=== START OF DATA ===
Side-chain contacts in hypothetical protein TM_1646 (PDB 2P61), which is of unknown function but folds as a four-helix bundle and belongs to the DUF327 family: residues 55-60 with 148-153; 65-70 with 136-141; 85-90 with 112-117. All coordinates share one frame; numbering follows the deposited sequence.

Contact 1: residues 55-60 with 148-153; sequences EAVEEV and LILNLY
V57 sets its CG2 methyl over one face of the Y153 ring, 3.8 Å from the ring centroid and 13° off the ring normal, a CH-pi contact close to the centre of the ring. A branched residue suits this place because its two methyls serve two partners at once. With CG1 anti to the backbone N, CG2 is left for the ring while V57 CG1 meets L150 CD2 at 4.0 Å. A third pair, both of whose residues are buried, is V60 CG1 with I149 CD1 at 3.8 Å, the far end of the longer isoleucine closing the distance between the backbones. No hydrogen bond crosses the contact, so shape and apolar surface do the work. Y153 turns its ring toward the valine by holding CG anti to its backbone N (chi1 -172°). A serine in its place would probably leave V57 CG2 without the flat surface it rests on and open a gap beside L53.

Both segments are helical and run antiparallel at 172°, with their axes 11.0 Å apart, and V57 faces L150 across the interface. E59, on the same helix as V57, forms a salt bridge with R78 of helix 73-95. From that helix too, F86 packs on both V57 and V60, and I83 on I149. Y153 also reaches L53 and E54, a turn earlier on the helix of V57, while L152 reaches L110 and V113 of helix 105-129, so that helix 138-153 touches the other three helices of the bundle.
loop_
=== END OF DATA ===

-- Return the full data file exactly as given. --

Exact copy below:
Side-chain contacts in hypothetical protein TM_1646 (PDB 2P61), which is of unknown function but folds as a four-helix bundle and belongs to the DUF327 family: residues 55-60 with 148-153; 65-70 with 136-141; 85-90 with 112-117. All coordinates share one frame; numbering follows the deposited sequence.

Contact 1: residues 55-60 with 148-153; sequences EAVEEV and LILNLY
V57 sets its CG2 methyl over one face of the Y153 ring, 3.8 Å from the ring centroid and 13° off the ring normal, a CH-pi contact close to the centre of the ring. A branched residue suits this place because its two methyls serve two partners at once. With CG1 anti to the backbone N, CG2 is left for the ring while V57 CG1 meets L150 CD2 at 4.0 Å. A third pair, both of whose residues are buried, is V60 CG1 with I149 CD1 at 3.8 Å, the far end of the longer isoleucine closing the distance between the backbones. No hydrogen bond crosses the contact, so shape and apolar surface do the work. Y153 turns its ring toward the valine by holding CG anti to its backbone N (chi1 -172°). A serine in its place would probably leave V57 CG2 without the flat surface it rests on and open a gap beside L53.

Both segments are helical and run antiparallel at 172°, with their axes 11.0 Å apart, and V57 faces L150 across the interface. E59, on the same helix as V57, forms a salt bridge with R78 of helix 73-95. From that helix too, F86 packs on both V57 and V60, and I83 on I149. Y153 also reaches L53 and E54, a turn earlier on the helix of V57, while L152 reaches L110 and V113 of helix 105-129, so that helix 138-153 touches the other three helices of the bundle.
loop_